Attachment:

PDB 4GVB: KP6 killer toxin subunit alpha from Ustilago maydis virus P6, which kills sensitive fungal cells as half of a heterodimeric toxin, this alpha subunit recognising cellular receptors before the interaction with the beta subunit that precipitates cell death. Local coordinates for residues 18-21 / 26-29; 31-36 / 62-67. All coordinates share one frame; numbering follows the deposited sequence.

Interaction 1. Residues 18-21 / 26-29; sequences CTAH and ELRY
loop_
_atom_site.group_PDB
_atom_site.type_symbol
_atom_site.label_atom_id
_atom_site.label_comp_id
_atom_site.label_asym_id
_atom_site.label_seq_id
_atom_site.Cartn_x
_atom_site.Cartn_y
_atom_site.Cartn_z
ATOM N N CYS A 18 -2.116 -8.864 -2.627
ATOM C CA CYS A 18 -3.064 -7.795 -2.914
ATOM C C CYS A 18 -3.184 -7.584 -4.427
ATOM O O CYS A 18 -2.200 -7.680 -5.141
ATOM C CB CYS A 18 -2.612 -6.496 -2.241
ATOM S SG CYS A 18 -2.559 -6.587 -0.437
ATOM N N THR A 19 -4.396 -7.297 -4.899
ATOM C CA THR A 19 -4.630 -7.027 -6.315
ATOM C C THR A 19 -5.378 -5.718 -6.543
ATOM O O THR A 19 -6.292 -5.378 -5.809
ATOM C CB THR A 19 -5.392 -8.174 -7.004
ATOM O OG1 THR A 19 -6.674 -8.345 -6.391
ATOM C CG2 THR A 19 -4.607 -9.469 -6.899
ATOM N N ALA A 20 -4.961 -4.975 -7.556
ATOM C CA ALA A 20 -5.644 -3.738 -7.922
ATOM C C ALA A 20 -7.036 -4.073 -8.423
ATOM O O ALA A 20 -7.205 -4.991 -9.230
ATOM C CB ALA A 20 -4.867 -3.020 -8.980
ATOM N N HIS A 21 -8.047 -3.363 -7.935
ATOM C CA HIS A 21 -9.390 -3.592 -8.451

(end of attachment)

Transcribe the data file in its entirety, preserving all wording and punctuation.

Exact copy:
PDB 4GVB: KP6 killer toxin subunit alpha from Ustilago maydis virus P6, which kills sensitive fungal cells as half of a heterodimeric toxin, this alpha subunit recognising cellular receptors before the interaction with the beta subunit that precipitates cell death. Local coordinates for residues 18-21 / 26-29; 31-36 / 62-67. All coordinates share one frame; numbering follows the deposited sequence.

Interaction 1. Residues 18-21 / 26-29; sequences CTAH and ELRY
loop_
_atom_site.group_PDB
_atom_site.type_symbol
_atom_site.label_atom_id
_atom_site.label_comp_id
_atom_site.label_asym_id
_atom_site.label_seq_id
_atom_site.Cartn_x
_atom_site.Cartn_y
_atom_site.Cartn_z
ATOM N N CYS A 18 -2.116 -8.864 -2.627
ATOM C CA CYS A 18 -3.064 -7.795 -2.914
ATOM C C CYS A 18 -3.184 -7.584 -4.427
ATOM O O CYS A 18 -2.200 -7.680 -5.141
ATOM C CB CYS A 18 -2.612 -6.496 -2.241
ATOM S SG CYS A 18 -2.559 -6.587 -0.437
ATOM N N THR A 19 -4.396 -7.297 -4.899
ATOM C CA THR A 19 -4.630 -7.027 -6.315
ATOM C C THR A 19 -5.378 -5.718 -6.543
ATOM O O THR A 19 -6.292 -5.378 -5.809
ATOM C CB THR A 19 -5.392 -8.174 -7.004
ATOM O OG1 THR A 19 -6.674 -8.345 -6.391
ATOM C CG2 THR A 19 -4.607 -9.469 -6.899
ATOM N N ALA A 20 -4.961 -4.975 -7.556
ATOM C CA ALA A 20 -5.644 -3.738 -7.922
ATOM C C ALA A 20 -7.036 -4.073 -8.423
ATOM O O ALA A 20 -7.205 -4.991 -9.230
ATOM C CB ALA A 20 -4.867 -3.020 -8.980
ATOM N N HIS A 21 -8.047 -3.363 -7.935
ATOM C CA HIS A 21 -9.390 -3.592 -8.451